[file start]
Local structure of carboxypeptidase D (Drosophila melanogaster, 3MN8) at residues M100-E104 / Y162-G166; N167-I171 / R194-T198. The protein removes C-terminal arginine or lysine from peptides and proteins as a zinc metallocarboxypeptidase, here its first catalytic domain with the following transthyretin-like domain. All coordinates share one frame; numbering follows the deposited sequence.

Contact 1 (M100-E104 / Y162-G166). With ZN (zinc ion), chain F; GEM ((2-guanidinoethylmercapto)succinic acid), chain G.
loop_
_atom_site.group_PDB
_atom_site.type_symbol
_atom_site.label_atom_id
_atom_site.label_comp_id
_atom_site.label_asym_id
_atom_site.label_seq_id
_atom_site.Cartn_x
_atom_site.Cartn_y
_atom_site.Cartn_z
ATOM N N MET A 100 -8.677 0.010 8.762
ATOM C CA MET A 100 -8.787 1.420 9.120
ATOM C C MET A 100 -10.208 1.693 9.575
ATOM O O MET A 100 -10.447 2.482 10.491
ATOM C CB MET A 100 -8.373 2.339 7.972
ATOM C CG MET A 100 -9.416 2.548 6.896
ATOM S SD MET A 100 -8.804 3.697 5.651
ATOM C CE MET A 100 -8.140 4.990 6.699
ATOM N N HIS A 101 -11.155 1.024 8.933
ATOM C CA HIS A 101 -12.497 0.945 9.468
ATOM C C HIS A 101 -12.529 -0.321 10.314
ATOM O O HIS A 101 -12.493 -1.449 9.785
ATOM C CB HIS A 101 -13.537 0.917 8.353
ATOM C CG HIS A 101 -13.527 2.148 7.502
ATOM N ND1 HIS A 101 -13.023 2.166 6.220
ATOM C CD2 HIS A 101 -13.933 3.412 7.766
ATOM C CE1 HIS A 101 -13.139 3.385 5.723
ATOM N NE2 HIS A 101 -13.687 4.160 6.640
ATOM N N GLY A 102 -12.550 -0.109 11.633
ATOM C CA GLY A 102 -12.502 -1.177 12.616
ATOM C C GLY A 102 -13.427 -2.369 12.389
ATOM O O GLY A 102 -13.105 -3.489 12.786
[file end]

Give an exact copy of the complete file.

Local structure of carboxypeptidase D (Drosophila melanogaster, 3MN8) at residues M100-E104 / Y162-G166; N167-I171 / R194-T198. The protein removes C-terminal arginine or lysine from peptides and proteins as a zinc metallocarboxypeptidase, here its first catalytic domain with the following transthyretin-like domain. All coordinates share one frame; numbering follows the deposited sequence.

Contact 1 (M100-E104 / Y162-G166). With ZN (zinc ion), chain F; GEM ((2-guanidinoethylmercapto)succinic acid), chain G.
loop_
_atom_site.group_PDB
_atom_site.type_symbol
_atom_site.label_atom_id
_atom_site.label_comp_id
_atom_site.label_asym_id
_atom_site.label_seq_id
_atom_site.Cartn_x
_atom_site.Cartn_y
_atom_site.Cartn_z
ATOM N N MET A 100 -8.677 0.010 8.762
ATOM C CA MET A 100 -8.787 1.420 9.120
ATOM C C MET A 100 -10.208 1.693 9.575
ATOM O O MET A 100 -10.447 2.482 10.491
ATOM C CB MET A 100 -8.373 2.339 7.972
ATOM C CG MET A 100 -9.416 2.548 6.896
ATOM S SD MET A 100 -8.804 3.697 5.651
ATOM C CE MET A 100 -8.140 4.990 6.699
ATOM N N HIS A 101 -11.155 1.024 8.933
ATOM C CA HIS A 101 -12.497 0.945 9.468
ATOM C C HIS A 101 -12.529 -0.321 10.314
ATOM O O HIS A 101 -12.493 -1.449 9.785
ATOM C CB HIS A 101 -13.537 0.917 8.353
ATOM C CG HIS A 101 -13.527 2.148 7.502
ATOM N ND1 HIS A 101 -13.023 2.166 6.220
ATOM C CD2 HIS A 101 -13.933 3.412 7.766
ATOM C CE1 HIS A 101 -13.139 3.385 5.723
ATOM N NE2 HIS A 101 -13.687 4.160 6.640
ATOM N N GLY A 102 -12.550 -0.109 11.633
ATOM C CA GLY A 102 -12.502 -1.177 12.616
ATOM C C GLY A 102 -13.427 -2.369 12.389
ATOM O O GLY A 102 -13.105 -3.489 12.786